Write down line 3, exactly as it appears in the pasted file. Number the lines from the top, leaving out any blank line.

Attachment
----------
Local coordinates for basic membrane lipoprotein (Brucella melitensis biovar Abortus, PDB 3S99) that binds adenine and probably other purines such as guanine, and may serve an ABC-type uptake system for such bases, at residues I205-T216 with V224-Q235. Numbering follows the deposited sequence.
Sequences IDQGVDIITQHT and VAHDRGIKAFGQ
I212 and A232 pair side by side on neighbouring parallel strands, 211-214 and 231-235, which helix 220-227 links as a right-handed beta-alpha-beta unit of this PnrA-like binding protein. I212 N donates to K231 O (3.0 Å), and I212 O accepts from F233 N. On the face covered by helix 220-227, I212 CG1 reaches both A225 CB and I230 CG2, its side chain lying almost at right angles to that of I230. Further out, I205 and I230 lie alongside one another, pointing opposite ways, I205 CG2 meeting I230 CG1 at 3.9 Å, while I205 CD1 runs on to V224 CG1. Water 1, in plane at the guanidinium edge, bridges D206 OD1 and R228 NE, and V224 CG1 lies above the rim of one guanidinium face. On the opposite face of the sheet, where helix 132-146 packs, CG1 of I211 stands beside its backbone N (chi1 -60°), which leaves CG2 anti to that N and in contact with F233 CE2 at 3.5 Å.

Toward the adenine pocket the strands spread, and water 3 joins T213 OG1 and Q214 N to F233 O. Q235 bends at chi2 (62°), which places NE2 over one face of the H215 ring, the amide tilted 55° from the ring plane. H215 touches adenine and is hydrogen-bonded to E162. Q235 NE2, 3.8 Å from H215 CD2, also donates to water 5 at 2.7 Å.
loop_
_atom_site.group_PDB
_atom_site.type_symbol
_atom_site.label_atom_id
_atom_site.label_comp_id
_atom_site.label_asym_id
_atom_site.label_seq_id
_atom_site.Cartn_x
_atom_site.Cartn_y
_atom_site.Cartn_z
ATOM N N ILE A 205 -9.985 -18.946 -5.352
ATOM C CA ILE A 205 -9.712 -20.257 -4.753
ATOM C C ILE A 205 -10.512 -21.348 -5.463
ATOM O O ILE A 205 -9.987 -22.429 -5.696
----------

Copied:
I212 and A232 pair side by side on neighbouring parallel strands, 211-214 and 231-235, which helix 220-227 links as a right-handed beta-alpha-beta unit of this PnrA-like binding protein. I212 N donates to K231 O (3.0 Å), and I212 O accepts from F233 N. On the face covered by helix 220-227, I212 CG1 reaches both A225 CB and I230 CG2, its side chain lying almost at right angles to that of I230. Further out, I205 and I230 lie alongside one another, pointing opposite ways, I205 CG2 meeting I230 CG1 at 3.9 Å, while I205 CD1 runs on to V224 CG1. Water 1, in plane at the guanidinium edge, bridges D206 OD1 and R228 NE, and V224 CG1 lies above the rim of one guanidinium face. On the opposite face of the sheet, where helix 132-146 packs, CG1 of I211 stands beside its backbone N (chi1 -60°), which leaves CG2 anti to that N and in contact with F233 CE2 at 3.5 Å.